There is no easy way to summarize the convolutions of this plot. At first, it seems straightforward, but soon Peter is dealing not only with the original villain, but with a mysterious group called the Order of Astrum, which has a connection with his long-dead parents. As Peter has one confrontation after another with Wolff, the original villain, he must deal with a fierce and sometimes uncontrollable anger that resides deep within himself. He must also deal with his simple-minded girlfriend, Liza, who reacts very badly when she learns that Peter is a psychic and that he is involved in a save-the-world adventure. Liza could care less about the world. She just wants Peter to have deep conversations with her about their relationship. At one point, right in the middle of the most dangerous part of Peter's exploits, she insists that they discuss going into couples counseling. The Peter-Liza relationship is one (but not the only) weak point. For Peter to be so head-over-heels in love with this air-headed woman doesn't say much for the level of his intelligence.

     But let's get back to the plot, which meanders around from one villain to another all the way to the end. Never fear, though, because every time Peter is in danger, he pulls a new power out of his hat and blows his enemies away—or one of his friends does. In one scene, for example, Peter's buddy, Snoop, breaks into the FBI's most secure computer system in less than ten minutes. The reader is never afraid for Peter because he always out-fights, out-thinks, and out-maneuvers everyone else in the book. He even gets police officers and FBI agents to share confidential information with him within moments of meeting them for the first time.

     Another plot problem is the fact that so many scenes include over-the-top elements. For example, the Astrum psychics don't just live in a mansion like other wealthy villains. They have a huge estate that includes "a pagan temple, where the elders could indulge in every sexual fantasy known to man." (p. 203) They have a museum filled with rare and expensive works of art. They even have a castle with a moat. We're told all of this in a single scene that has nothing whatsoever to do with the plot, and we never see the estate again. Inexplicably, this scene also includes an African dictator named Big Daddy—also a no-show for the rest of the story. When the evil psychics teleport themselves to New York (p. 207), they don't just snap their fingers. Oh no...that's much too simple. Instead, the domed roof of their castle opens and a hydraulic lift raises the platform on which they are standing until it is high above the outside of the palace. It's like a George Lucas movie with its overabundance of special effects. In yet another scene, when Peter's friend is hospitalized in Roosevelt Hospital (p. 237), he references the Seinfeld "Junior Mint" scene. Why include this silly detail? Where was the Tor editor when the author was so obviously unable to edit himself?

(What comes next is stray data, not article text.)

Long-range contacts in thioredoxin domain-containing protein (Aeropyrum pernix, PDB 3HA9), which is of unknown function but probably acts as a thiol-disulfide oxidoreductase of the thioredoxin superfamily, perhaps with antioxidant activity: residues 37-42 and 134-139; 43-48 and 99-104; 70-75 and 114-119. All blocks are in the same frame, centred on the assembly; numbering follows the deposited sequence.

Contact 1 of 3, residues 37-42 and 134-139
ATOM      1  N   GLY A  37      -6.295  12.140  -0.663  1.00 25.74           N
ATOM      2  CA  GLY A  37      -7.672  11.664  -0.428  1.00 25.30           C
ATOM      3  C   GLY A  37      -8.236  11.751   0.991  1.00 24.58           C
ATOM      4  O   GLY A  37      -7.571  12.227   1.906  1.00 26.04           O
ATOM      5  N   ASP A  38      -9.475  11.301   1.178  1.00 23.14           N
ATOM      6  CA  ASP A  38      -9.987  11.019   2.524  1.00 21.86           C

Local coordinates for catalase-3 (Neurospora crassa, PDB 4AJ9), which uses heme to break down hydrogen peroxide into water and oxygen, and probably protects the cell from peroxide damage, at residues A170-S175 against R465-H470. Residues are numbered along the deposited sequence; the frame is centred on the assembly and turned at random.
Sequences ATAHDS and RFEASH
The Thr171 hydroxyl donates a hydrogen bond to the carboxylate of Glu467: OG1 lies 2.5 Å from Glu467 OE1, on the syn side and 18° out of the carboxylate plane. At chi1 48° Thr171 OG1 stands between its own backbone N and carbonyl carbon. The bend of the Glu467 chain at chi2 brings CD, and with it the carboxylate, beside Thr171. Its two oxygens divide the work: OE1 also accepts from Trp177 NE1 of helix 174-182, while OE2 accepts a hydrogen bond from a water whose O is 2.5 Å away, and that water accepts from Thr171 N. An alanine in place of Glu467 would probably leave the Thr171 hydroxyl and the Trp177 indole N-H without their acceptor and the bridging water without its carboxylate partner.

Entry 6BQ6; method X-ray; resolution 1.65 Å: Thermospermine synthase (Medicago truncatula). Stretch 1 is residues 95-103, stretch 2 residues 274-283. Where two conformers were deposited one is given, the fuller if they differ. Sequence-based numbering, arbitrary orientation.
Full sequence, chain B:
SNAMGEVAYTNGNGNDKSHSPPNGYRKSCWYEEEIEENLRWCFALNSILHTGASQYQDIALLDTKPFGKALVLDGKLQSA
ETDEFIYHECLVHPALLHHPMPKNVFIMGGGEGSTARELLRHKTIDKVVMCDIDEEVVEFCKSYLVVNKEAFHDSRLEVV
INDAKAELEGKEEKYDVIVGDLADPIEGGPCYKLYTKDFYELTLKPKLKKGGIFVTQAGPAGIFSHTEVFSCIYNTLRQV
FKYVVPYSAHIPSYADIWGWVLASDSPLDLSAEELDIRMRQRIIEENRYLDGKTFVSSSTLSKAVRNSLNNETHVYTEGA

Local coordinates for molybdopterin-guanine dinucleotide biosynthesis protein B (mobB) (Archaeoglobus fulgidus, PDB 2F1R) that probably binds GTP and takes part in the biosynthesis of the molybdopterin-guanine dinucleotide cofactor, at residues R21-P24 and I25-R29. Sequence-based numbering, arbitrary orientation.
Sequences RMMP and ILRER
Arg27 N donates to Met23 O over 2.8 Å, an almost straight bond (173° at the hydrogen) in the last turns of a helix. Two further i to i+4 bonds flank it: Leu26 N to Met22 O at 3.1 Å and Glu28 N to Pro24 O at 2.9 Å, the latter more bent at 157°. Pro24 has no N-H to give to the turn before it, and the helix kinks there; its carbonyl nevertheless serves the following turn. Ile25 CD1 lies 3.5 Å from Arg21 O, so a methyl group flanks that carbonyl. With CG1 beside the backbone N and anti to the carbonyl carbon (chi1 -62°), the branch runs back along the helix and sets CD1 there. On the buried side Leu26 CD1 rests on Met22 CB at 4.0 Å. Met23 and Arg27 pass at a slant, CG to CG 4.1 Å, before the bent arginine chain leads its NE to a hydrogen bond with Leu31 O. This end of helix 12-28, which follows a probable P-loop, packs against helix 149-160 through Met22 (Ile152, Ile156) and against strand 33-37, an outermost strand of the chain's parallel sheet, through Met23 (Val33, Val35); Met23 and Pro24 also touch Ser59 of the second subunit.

All of the characters are paper-thin, including Peter. Even though he tells us about the grief and violence of his childhood and describes the terrible anger that keeps bubbling up, it never seems real—just words without evidence of true emotions. Even when Peter kills people in the midst of an anger attack, his emotions never come through in the narrative. The most serious problem of all, though is the stilted dialogue, which never, ever rings true. People just don't converse like this. 

     One last nitpick: I was bothered by Swain's lack of knowledge (and lack of research) in a few scenes. For example, in one scene, he has Wolfe change his hair color from black to blond with "a tube of hair dye," (p. 153) "He generously brushed the product into his scalp. Before his eyes, his hair turned from black to sandy blond." (p. 155) That's pretty much impossible. You could go from blond to black that quickly—but you'd need quite a bit more time and a lot more than a glob of dye to go from dark to light. In another scene, Peter's friend, Milly, is in a hospital bed (p. 206). "A pillow was propped behind her head, while several tubes ran out of her arm to a gathering of beeping machines beside her bed." First of all, she would probably have a single IV tube in her arm, and it wouldn't be connected to any machine. The machines would be connected to a heart monitor through electrodes attached to her chest—not to her arm. It's as if Swain just tossed off these scenes without any fact checking. Again, where was the editor?